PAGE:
I guess it was inevitable that I’d be on hockey skates at some point in my life, but I did not expect that I’d become one of a rare group of female ice hockey officials before I even reached high school. Being born into a family of hockey players and figure skaters, it seemed that my destiny had already been decided.
Right from the beginning, my two older brothers and my father strapped me up and threw me onto the ice. I loved it and, in my mind, I was on my way to becoming a female Gretzky! But my mom had to think of something fast to drag her little girl away from this sport of ruffians. Enter my first hot pink figure skating dress! That was all it took to launch fifteen years of competitive figure skating. Even though figure skating soon became my passion, I always had an unsatisfied yearning for ice hockey. It took a great deal of convincing from my parents that competitive figure skating and ice hockey didn’t mix. My compromise became refereeing ice hockey; little did I know that I was beginning an activity that would influence my character and who I am today. When I began, I would only work with my dad and brothers. Everyone was friendly and accepting because I had just started. I soon realized though that to get better I needed to start refereeing with people I wasn’t related to, and that’s when my experience drastically changed. An apologetic smile and an “I’m sorry” wasn’t going to
get me through games now. As I began officiating higher-level games and dealing with more arrogant coaches, I suddenly entered a new male-dominated world, a world I had never experienced before. My confidence was shot, and all I wanted to do was get through each game and be able to leave. Sometimes I was even too scared to skate along the teams’ benches because I would get upset by what the coaches would yell to me. “Do you have a )hot date tonight, ref?” was a typical comment that coaches would spit at me during the course of a game. In their eyes, I did not belong on that ice, and they were going to do whatever they could do to make sure no women wanted to officiate their games. I was determined not to let them chase me off the ice.
I made the decision to stand up for myself. I never responded rudely to the coaches, but I did not let them walk all over me and destroy my confidence anymore. I started to act and feel more like the 4-year certified Atlantic District Official that I am. There were still a few situations that scared me. One time I called a penalty in a championship game during the third overtime and the team I penalized ended up losing because they got scored on. I knew I had made the right call, even though I was unnerved when I saw the losing teams’ parents waiting for me at my locker room; for the moment I wished I hadn’t called that penalty. Although it was scary at the time, I stood my ground and overcame my fears. That was an important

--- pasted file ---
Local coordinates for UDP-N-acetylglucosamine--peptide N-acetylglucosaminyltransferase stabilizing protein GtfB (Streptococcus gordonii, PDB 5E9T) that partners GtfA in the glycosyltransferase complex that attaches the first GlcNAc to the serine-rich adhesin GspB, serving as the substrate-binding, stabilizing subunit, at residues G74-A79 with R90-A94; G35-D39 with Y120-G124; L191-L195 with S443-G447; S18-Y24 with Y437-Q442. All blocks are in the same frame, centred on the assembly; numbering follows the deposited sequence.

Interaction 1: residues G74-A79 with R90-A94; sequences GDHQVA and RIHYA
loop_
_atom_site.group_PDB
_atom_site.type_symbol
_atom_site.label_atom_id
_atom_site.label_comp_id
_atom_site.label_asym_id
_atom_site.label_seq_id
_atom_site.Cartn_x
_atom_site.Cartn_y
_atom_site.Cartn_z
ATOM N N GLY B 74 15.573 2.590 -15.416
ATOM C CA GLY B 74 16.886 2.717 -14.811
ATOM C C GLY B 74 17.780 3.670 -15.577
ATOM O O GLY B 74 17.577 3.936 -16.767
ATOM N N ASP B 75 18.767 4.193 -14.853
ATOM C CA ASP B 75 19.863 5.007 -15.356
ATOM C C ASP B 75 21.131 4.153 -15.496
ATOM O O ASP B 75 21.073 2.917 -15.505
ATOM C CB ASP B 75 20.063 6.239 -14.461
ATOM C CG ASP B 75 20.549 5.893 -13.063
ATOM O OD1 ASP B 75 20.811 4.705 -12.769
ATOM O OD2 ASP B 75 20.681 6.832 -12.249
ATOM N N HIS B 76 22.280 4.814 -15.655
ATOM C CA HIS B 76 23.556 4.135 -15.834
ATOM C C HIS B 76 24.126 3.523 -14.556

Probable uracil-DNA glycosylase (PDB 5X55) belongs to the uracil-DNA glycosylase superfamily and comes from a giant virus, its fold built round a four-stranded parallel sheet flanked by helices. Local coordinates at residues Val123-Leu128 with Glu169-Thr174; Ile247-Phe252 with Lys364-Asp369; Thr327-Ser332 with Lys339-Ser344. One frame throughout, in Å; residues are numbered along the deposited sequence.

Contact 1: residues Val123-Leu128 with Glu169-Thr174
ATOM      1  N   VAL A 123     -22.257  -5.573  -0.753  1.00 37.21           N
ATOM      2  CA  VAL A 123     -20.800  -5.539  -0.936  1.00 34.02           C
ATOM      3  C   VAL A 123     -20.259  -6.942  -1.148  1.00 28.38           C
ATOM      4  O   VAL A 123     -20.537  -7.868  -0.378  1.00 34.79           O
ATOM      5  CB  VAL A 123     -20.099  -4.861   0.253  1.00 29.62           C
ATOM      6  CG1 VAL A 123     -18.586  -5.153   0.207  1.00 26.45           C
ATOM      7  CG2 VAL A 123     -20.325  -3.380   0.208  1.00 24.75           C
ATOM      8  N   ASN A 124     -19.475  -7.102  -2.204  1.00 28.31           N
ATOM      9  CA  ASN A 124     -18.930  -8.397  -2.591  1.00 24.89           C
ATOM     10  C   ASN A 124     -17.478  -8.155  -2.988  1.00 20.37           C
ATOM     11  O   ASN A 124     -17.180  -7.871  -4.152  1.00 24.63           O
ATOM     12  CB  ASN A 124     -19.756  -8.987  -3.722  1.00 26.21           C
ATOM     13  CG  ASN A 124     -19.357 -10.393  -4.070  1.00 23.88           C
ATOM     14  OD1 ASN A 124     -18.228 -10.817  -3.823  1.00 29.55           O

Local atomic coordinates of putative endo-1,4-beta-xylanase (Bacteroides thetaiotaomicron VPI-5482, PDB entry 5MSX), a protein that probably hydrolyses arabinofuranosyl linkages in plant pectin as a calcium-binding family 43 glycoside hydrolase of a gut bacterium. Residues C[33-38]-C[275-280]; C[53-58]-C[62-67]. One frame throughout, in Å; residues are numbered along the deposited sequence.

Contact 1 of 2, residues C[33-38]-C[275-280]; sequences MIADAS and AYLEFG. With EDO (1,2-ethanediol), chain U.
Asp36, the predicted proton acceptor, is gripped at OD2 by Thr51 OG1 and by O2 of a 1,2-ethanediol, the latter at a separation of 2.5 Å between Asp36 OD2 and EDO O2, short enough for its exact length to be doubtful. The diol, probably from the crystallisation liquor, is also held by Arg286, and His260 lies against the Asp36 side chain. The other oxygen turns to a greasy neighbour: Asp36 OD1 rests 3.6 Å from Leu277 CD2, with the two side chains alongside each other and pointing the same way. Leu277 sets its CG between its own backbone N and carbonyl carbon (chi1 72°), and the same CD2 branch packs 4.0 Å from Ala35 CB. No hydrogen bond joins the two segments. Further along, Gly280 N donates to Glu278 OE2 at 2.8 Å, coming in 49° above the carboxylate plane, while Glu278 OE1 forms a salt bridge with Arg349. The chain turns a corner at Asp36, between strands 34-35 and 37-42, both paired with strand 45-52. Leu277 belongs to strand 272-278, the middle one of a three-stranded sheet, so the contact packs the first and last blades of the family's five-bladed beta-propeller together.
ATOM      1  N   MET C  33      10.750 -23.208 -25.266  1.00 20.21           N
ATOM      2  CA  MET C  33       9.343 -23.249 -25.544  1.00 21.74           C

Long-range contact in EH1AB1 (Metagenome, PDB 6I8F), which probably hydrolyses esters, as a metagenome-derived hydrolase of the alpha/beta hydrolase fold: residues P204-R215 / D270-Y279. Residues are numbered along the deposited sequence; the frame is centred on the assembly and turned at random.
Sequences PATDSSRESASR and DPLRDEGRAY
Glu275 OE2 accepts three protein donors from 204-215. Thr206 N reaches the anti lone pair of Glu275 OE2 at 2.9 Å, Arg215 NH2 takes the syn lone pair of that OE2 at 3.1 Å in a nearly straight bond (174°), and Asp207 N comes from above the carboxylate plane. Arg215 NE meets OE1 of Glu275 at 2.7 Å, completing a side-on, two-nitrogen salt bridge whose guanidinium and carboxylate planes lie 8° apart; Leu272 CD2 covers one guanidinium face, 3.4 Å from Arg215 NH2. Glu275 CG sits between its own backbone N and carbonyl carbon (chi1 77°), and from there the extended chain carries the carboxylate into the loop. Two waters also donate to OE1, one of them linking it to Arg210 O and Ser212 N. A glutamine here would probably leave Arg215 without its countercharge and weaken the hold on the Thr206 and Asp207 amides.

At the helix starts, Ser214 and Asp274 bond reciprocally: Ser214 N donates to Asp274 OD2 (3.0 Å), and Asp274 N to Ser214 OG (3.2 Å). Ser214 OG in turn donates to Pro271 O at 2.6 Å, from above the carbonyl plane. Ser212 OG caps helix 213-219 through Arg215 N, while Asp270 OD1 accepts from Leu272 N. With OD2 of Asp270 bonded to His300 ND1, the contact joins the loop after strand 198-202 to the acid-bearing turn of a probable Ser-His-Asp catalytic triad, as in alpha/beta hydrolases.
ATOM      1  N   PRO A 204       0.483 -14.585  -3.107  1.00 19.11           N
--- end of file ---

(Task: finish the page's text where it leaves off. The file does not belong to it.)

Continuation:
stepping-stone in my officiating career and in my life.
After four years of refereeing, I still can’t say it’s easy. Every game hands me something new and I never know what to expect. Now I have the confidence and preparation to deal with the unexpected, on and off the ice. I now also know to take everything with a grain of salt and not let it get to me. I have learned that life is just like being out on the ice; if I am prepared and act with confidence, I will be perceived as confident. These are the little lessons that I’m grateful to have learned as a woman referee.
Things to Notice About This Essay
1. The author tells an interesting story about her experiences as a referee.
2. A sense of her personality—determination, flexibility, good humor—comes through in the narration.
3. Details like “Do you have a hot date tonight, ref?” make the narration memorable (we’d love to hear more of these kinds of details).
4. The essay needs a faster start. The first paragraph (three sentences) says the same thing in both the first and third sentences—and gives away the essay’s surprise in the second! A good revision would delete all of paragraph one and start at paragraph two.
5. There’s too much frame here and not enough picture. The essay needs further development, especially about the difficulties of
becoming and being a ref, to keep it vivid.
6. The author should “dwell” in the meaning of the experience a little more at the end—“I wonder about…I also think…Sometimes I believe….” Significant experiences like this one, woven through many years of the author’s life, don’t mean just one thing—there are more insights and lessons to explore here.